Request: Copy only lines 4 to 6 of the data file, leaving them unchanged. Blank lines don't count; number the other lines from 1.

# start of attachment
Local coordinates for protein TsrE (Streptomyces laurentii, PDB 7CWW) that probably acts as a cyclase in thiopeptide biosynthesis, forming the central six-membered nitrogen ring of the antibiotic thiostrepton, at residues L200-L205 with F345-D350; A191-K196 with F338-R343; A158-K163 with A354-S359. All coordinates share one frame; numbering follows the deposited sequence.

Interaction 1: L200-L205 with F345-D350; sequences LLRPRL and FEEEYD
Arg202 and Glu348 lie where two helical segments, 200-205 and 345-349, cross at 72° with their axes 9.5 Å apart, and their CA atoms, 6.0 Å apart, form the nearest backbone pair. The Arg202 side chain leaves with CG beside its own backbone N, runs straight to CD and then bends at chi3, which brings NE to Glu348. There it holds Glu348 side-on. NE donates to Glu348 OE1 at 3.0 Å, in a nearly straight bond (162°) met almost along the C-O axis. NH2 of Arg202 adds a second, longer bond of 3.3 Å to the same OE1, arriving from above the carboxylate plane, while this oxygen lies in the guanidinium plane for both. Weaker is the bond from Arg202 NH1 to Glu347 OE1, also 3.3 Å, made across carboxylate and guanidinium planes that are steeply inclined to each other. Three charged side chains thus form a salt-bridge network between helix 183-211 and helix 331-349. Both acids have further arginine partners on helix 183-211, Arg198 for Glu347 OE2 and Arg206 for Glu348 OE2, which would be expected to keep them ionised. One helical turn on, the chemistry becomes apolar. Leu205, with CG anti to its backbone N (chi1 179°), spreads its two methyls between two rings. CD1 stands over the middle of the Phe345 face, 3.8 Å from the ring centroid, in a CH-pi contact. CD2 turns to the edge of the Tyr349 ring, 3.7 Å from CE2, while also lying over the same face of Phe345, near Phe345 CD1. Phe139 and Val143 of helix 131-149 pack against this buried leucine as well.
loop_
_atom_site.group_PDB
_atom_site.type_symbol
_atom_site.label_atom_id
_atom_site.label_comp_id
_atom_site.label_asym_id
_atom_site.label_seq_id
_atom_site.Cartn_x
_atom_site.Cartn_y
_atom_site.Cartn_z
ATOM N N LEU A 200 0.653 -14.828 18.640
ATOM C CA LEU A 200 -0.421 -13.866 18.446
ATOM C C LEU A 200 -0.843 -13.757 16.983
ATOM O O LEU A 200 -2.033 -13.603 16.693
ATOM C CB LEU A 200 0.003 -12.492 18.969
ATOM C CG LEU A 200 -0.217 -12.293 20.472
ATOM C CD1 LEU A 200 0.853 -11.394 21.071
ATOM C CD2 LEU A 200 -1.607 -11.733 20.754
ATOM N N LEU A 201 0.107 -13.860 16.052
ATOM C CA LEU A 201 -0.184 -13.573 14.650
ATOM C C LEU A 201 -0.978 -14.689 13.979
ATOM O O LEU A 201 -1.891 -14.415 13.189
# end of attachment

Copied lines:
loop_
_atom_site.group_PDB
_atom_site.type_symbol